What you say and how you say it when it comes to copy for your direct mail material will either make or break your campaign. A direct mail campaign should persuade the prospective customer to act.
The success of your direct mail campaign really hinges on whether people read what you have sent them and become aware of your product/service. In turn, they are more likely to consider you when next they need what you provide.
However, if the sales message, be it a flyer, letter, etc, is unclear, too convoluted, is not catchy or is badly thought out and planned, there is less chance of your targeted customers reading it. Hence, your direct mailing efforts have failed.
You need to plan and develop how your direct mail material will be shaped and what the message will be.
To do this you should work to a plan. Firstly, consider the following:
Your prospective customer
Why your product/service would appeal to the prospective customer.
You will then need to consider a few questions before creating your first draft of your direct mail material. Questions such as:
What are likely to be the main characteristics or binding threads to your prospective customer?
What response are you trying to get from the prospective customer?
What can you offer to get them to react the way you want them to?
Why should they react the way you want them to?
What is likely to be the biggest hurdle to getting a favourable response from the prospective customer?
What aspects of the product/service are the most saleable or attention grabbing?
Is this what the prospective customer will really want to know about or is there a “hidden” benefit to the product/service?
If, for example, you are creating a direct mail campaign by sending an information pack which includes a personalised letter, brochure/flyer and/or sample (if applicable), be careful that you are taking full advantage of the full array of information on your products/service that will interest the prospective customer. Try to avoid having every piece of material regurgitating the same product information. This will seem quite dull to the prospect and they may disregard the entire information pack.
However, it is important to remember not bombard your prospect with an information “overload” where there is too much to read or take in and they disregard the material. The aim is to find a balance.
Creating direct marketing copy
Here we look at what to consider when creating direct marketing copy:
First gain attention
Create interest. Expand on your opening statement.
Promote desire as your copy proceeds to divulge and demonstrates the prospects’ need for such a product/service
Give the reader a reason to believe. Back up your statements where possible. Not with a million overbearing scientific facts, for example, instead try testimonials, test results, case studies, etc. (providing you can back them up.)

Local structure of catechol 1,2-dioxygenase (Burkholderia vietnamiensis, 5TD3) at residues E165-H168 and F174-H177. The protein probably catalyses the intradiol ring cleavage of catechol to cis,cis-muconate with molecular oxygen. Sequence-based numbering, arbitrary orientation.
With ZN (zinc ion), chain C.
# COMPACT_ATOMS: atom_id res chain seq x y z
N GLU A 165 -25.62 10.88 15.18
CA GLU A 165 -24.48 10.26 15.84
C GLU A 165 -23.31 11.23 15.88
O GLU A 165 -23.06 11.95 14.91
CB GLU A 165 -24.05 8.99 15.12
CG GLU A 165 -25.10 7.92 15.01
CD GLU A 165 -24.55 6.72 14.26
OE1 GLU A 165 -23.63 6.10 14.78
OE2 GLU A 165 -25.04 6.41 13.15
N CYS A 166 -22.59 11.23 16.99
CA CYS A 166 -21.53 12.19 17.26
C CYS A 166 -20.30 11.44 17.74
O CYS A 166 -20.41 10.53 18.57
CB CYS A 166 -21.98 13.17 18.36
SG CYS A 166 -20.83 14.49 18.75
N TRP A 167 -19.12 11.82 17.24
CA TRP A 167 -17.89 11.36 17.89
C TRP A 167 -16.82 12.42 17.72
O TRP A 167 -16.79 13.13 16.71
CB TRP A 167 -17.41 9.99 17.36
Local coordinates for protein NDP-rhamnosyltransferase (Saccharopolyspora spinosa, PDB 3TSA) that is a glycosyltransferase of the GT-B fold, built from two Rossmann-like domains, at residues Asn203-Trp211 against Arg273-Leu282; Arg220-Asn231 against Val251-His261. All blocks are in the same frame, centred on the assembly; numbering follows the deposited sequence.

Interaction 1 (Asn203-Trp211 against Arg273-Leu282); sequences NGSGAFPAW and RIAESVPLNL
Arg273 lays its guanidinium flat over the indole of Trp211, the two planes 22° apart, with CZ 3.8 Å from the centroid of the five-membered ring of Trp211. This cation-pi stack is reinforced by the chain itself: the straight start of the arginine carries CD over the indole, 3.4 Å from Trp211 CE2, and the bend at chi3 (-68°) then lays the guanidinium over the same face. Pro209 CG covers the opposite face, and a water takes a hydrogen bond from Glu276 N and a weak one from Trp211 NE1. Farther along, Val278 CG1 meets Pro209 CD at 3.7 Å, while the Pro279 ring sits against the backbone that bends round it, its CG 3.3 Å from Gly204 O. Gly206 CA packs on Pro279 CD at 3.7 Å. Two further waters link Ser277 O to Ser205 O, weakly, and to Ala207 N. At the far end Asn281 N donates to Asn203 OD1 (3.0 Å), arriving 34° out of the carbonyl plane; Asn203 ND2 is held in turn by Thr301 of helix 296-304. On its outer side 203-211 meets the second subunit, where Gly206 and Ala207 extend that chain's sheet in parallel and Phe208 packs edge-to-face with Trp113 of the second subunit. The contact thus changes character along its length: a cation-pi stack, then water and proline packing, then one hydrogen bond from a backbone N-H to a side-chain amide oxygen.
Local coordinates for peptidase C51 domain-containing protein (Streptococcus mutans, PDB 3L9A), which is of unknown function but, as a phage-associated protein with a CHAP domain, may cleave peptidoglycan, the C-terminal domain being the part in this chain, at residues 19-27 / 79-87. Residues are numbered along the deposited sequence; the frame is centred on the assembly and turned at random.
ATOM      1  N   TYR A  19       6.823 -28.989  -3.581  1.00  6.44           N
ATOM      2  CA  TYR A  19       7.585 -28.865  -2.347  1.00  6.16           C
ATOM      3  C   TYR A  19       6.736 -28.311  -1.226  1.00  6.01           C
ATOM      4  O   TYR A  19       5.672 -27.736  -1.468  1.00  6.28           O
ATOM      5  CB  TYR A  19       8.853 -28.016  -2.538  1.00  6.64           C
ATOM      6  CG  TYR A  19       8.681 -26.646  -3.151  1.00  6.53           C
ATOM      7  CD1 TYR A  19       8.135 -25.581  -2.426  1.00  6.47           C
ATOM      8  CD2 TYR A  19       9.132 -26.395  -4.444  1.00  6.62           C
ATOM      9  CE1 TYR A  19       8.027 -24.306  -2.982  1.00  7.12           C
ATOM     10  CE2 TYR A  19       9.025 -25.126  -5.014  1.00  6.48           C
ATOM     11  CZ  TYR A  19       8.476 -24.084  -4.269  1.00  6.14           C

Demand action. Ask for the prospects’ business, encourage them to act and buy your product.
One of the most important sentences in your direct mail will be the headline. Often the PS at the end of a letter can also be an important element in a direct mail letter.
Don’t be afraid to lead your letter off with a great offer, if you have one.
It is better to send personalised letters rather than generic ones such as Dear Householder, etc,
Try to give your customers as many options to respond as possible such as by phone, fax, e-mail, after-hours, mobile, etc.
Try to keep sentences short.
Proof reading your content
Make sure the grammar and spelling contained in your direct mail material is correct. There really is no excuse for poor spelling, especially when most computer packages have built-in spell check functions.
Spelling errors and poor grammar can undermine your professionalism. Customers may think, if they can’t get the spelling right, how can they run a business. It can also spell a lack of attention to detail which will also sit in the back of the customer’s mind.
Customers could then question your professionalism and whether they will contact your business to make a sale.
Proof reading your material only costs you time. It is also worth getting a second party to read the content too, just in case something is missed the first time.
Direct mail and misleading or deceptive statements
You have a responsibility not to make false of misleading claims about your products/service or what your customers can expect in return for purchasing or using your products and services.
According to the Australian Competition and Consumer Commission (www.accc.gov.au) false or misleading statements are those which generally cause people to hold false beliefs or draw wrong conclusions about a product or service.
Pay particular attention to any conditions, guarantees, “free” offers, price comparisons or the use of the word “new” when creating your advertising content.
Tips For Avoiding Misleading Representations And Product Descriptions
The ACCC has released the following tips to help avoid prosecution for false or misleading advertising and product descriptions.
Give current and correct information
Give all relevant facts
Ensure overall impression is correct
Avoid ambiguous statements
Back up claims with facts
Note important limitations or exemptions
Guess the facts
Leave relevant information out
Use unnecessary jargon
Make promises you can’t keep
Make predictions without reasonable basis
Offer services without a reasonable basis for believing you can deliver them.